Savage Love

Savage Love: Sound Mind and Body


Dear Dan,

Down to business: Christmas came and went, and every present I bought for my extraordinary husband could be opened in front of our children. He deserves better, and I have a particular gift in mind for Valentine's Day. My husband has expressed an interest in sounding, something we've attempted only with my little finger. He seemed to enjoy it! But the last thing I want to do is damage his big beautiful dick. So is sounding a fun thing? Is sounding a safe thing? Recommendations for a beginner's sounding kit? Or should I scrap the idea and just get him another butt plug?

—Safety Of Sounding

P.S. Here is a picture of the big beautiful dick I don't want to damage.

Sounding, for those of you who didn't go to the same Sunday school I did, involves the insertion of smooth metal or plastic rods into the urethra. Sounding is sometimes done for legitimate medical purposes (to open up a constricted urethra, to locate a blockage), and it's sometimes done for legitimate erotic purposes (some find the sensation pleasurable, and others are turned on by the transgression, particularly when a man is being sounded, i.e., the penetrator's penetrator penetrated).

So, yeah, some people definitely think sounding is a fun thing, SOS.

"But whether or not something is a safe thing depends on knowledge of the risks/pitfalls and an observance of proper technique," said Dr. Keith D. Newman, a urologist and a Fellow of the American College of Surgeons. "The urethral lining has the consistency of wet paper towels and can be damaged easily, producing scarring. And the male urethra takes a bend just before the prostate. Negotiating that bend takes talent, and that's where most sounding injuries occur."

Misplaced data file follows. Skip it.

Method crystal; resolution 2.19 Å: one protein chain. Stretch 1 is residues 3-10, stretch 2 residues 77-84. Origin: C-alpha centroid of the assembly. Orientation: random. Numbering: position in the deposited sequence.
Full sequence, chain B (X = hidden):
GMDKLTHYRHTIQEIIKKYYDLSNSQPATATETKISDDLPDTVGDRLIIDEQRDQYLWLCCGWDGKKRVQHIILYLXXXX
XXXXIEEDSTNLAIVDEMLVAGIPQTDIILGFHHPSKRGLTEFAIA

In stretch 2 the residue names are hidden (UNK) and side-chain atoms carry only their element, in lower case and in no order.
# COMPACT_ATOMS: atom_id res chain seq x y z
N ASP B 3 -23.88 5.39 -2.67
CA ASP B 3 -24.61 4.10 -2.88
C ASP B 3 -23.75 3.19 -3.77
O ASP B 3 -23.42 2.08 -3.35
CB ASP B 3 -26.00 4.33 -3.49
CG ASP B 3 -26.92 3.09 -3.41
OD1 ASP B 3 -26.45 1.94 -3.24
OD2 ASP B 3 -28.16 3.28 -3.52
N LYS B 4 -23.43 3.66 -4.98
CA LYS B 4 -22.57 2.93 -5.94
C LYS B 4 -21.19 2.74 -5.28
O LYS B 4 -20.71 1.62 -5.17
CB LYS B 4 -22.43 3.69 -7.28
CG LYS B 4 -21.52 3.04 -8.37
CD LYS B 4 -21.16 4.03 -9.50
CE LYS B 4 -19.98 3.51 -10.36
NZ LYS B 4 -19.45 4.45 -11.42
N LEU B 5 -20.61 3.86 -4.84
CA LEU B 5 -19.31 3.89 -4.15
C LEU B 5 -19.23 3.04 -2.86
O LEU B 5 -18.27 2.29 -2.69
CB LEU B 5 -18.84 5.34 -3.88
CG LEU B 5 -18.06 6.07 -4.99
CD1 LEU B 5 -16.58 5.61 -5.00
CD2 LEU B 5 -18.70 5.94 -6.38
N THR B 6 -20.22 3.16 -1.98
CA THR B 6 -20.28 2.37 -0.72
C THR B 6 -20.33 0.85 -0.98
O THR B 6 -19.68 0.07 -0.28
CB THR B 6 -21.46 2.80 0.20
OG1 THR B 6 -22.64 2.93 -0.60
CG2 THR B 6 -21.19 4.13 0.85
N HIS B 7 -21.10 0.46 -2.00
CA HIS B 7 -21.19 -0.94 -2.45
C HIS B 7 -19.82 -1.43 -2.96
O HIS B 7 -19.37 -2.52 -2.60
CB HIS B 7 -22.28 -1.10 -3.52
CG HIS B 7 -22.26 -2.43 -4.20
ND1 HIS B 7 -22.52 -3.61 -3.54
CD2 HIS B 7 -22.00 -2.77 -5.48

Recreational cock sounders—particularly newbies—shouldn't attempt to push past that bend. But how do you know when you've arrived at that bend?

"SOS's partner should do the inserting initially," said Dr. Newman, "as the bend in the urethra is easily recognized by the soundee. Once he is clear on his cues—once he understands the sensations, what works, and when the danger areas are reached—SOS can participate safely with insertion."

And cleanliness matters, SOS, whether you're sounding the husband or serving burritos to the public.

"Infection is always an issue," said Dr. Newman. "Clean is good, but the closer to sterile the better. And be careful about fingers. They can be more dangerous than sounds because of the nails and difficulty in sterilizing."

So for the record, SOS: Your previous attempts at sounding—those times you jammed your little finger into your husband's piss slit—were more dangerous than the sounding you'll be doing with the lovely set of stainless-steel sounding rods you'll be giving your hubby on Valentine's Day.

Now let's go shopping!

"Choosing the best 'starter kit' is not hard: Pratt Dilators are not hard to find online, they're not that expensive, and they will last a lifetime," said Dr. Newman. (I found a set of Pratt Dilators on Amazon for less than $30.) And when your set arrives, SOS, don't make the common mistake of starting with the smallest/skinniest sound in the pack. "Inserting something too small allows wiggle room on the way in and for a potential to stab the urethral wall," said Dr. Newman.

Your husband's butt should be plug-free during your sounding sessions, SOS, as a plug could compress a section his urethra. If you're skilled enough to work around the bend—or if you're foolish enough to push past it—the sound could puncture his compressed urethra. And a punctured urethra is every bit as unpleasant as it sounds. (Sorry.)

Finally, SOS, what about coming? Will your husband's balls explode if he blows a load while a metal rod is stuffed in his urethra?

"Coming with the sound in place is a matter of personal preference," said Dr. Newman. "There is no particular danger involved."

P.S. Thank you for the picture.

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